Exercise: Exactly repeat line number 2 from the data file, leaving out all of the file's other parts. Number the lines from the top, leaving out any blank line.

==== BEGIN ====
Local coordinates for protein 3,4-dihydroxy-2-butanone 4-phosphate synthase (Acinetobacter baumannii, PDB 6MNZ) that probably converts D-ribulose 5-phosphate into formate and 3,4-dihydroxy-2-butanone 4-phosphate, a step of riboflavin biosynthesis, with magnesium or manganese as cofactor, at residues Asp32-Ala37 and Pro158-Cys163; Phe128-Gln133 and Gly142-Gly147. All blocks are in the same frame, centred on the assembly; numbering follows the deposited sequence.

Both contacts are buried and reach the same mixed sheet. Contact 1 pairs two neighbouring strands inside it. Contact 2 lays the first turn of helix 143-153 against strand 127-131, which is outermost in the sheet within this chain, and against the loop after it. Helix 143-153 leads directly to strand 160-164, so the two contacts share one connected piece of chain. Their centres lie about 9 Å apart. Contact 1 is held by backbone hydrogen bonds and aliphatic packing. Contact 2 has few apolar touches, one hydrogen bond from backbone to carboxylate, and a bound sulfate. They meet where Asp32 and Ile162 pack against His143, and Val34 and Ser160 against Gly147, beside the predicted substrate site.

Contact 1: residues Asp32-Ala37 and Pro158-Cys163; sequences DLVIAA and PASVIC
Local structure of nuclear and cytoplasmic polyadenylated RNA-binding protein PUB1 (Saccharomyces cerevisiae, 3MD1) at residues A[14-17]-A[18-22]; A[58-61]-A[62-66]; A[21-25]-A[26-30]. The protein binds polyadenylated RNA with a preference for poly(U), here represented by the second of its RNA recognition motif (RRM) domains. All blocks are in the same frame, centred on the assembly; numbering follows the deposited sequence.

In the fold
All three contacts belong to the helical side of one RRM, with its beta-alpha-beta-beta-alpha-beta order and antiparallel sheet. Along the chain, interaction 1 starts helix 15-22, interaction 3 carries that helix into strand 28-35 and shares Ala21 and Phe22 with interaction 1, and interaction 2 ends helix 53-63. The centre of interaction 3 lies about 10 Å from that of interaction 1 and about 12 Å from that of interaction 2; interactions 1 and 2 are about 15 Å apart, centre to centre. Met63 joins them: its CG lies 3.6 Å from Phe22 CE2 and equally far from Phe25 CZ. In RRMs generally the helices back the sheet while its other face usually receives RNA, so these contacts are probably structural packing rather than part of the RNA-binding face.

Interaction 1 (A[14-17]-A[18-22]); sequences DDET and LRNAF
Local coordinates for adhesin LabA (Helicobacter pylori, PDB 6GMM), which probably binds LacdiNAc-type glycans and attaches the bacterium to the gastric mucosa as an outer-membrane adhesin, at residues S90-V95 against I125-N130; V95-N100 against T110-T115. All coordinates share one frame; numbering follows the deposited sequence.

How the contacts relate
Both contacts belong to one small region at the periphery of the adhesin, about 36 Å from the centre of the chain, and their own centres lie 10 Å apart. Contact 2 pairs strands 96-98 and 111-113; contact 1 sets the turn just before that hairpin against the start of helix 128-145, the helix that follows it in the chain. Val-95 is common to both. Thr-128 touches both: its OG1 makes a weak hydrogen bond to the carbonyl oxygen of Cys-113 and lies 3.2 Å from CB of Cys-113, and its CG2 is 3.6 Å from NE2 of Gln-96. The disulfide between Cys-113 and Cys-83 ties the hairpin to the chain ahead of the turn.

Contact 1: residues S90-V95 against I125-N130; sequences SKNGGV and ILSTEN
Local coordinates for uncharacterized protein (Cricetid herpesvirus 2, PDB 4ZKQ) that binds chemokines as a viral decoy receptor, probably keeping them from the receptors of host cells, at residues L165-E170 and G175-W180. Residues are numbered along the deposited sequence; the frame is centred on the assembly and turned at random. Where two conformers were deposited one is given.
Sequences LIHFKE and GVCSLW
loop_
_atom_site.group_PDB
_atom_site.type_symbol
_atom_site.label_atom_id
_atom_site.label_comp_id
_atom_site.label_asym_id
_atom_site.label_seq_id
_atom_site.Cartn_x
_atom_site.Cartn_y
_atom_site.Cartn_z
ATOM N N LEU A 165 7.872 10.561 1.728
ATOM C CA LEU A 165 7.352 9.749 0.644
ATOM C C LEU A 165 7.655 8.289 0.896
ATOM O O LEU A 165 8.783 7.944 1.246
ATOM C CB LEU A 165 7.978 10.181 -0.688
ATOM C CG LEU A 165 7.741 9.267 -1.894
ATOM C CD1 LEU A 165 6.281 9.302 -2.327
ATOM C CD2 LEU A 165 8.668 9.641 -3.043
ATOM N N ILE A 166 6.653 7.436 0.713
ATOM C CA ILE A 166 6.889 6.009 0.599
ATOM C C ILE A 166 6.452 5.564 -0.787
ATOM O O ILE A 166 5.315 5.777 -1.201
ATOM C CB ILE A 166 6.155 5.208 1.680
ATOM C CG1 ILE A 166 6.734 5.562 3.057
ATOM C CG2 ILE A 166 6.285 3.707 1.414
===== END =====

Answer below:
Both contacts are buried and reach the same mixed sheet. Contact 1 pairs two neighbouring strands inside it. Contact 2 lays the first turn of helix 143-153 against strand 127-131, which is outermost in the sheet within this chain, and against the loop after it. Helix 143-153 leads directly to strand 160-164, so the two contacts share one connected piece of chain. Their centres lie about 9 Å apart. Contact 1 is held by backbone hydrogen bonds and aliphatic packing. Contact 2 has few apolar touches, one hydrogen bond from backbone to carboxylate, and a bound sulfate. They meet where Asp32 and Ile162 pack against His143, and Val34 and Ser160 against Gly147, beside the predicted substrate site.